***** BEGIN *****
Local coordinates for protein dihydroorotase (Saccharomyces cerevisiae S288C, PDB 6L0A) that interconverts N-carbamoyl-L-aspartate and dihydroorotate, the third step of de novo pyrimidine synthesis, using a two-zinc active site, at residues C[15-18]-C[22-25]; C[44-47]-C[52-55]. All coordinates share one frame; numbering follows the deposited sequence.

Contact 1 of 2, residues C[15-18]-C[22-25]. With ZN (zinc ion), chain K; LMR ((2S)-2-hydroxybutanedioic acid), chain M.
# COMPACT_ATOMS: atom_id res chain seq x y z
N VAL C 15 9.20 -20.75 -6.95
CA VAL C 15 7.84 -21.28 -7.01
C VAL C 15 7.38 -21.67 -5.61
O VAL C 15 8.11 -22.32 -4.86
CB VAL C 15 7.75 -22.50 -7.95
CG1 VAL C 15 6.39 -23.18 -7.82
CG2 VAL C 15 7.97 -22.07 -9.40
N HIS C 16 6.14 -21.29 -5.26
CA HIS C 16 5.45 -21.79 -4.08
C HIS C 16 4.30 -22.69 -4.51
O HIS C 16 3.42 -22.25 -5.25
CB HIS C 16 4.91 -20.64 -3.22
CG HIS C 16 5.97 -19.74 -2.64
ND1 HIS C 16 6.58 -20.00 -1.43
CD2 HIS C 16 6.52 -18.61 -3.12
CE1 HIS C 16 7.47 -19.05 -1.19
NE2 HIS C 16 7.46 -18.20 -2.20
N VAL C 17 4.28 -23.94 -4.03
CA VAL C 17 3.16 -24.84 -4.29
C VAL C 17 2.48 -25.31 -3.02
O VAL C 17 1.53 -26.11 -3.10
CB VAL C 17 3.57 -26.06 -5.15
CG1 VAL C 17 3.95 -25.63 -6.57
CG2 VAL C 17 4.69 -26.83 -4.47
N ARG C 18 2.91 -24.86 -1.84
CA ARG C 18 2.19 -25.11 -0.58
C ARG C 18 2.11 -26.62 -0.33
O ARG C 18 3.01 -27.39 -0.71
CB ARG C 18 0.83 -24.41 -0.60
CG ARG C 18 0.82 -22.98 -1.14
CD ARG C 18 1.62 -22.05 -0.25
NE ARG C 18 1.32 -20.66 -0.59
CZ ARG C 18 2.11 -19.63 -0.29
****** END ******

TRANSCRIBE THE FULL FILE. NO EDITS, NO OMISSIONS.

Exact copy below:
Local coordinates for protein dihydroorotase (Saccharomyces cerevisiae S288C, PDB 6L0A) that interconverts N-carbamoyl-L-aspartate and dihydroorotate, the third step of de novo pyrimidine synthesis, using a two-zinc active site, at residues C[15-18]-C[22-25]; C[44-47]-C[52-55]. All coordinates share one frame; numbering follows the deposited sequence.

Contact 1 of 2, residues C[15-18]-C[22-25]. With ZN (zinc ion), chain K; LMR ((2S)-2-hydroxybutanedioic acid), chain M.
# COMPACT_ATOMS: atom_id res chain seq x y z
N VAL C 15 9.20 -20.75 -6.95
CA VAL C 15 7.84 -21.28 -7.01
C VAL C 15 7.38 -21.67 -5.61
O VAL C 15 8.11 -22.32 -4.86
CB VAL C 15 7.75 -22.50 -7.95
CG1 VAL C 15 6.39 -23.18 -7.82
CG2 VAL C 15 7.97 -22.07 -9.40
N HIS C 16 6.14 -21.29 -5.26
CA HIS C 16 5.45 -21.79 -4.08
C HIS C 16 4.30 -22.69 -4.51
O HIS C 16 3.42 -22.25 -5.25
CB HIS C 16 4.91 -20.64 -3.22
CG HIS C 16 5.97 -19.74 -2.64
ND1 HIS C 16 6.58 -20.00 -1.43
CD2 HIS C 16 6.52 -18.61 -3.12
CE1 HIS C 16 7.47 -19.05 -1.19
NE2 HIS C 16 7.46 -18.20 -2.20
N VAL C 17 4.28 -23.94 -4.03
CA VAL C 17 3.16 -24.84 -4.29
C VAL C 17 2.48 -25.31 -3.02
O VAL C 17 1.53 -26.11 -3.10
CB VAL C 17 3.57 -26.06 -5.15
CG1 VAL C 17 3.95 -25.63 -6.57
CG2 VAL C 17 4.69 -26.83 -4.47
N ARG C 18 2.91 -24.86 -1.84
CA ARG C 18 2.19 -25.11 -0.58
C ARG C 18 2.11 -26.62 -0.33
O ARG C 18 3.01 -27.39 -0.71
CB ARG C 18 0.83 -24.41 -0.60
CG ARG C 18 0.82 -22.98 -1.14
CD ARG C 18 1.62 -22.05 -0.25
NE ARG C 18 1.32 -20.66 -0.59
CZ ARG C 18 2.11 -19.63 -0.29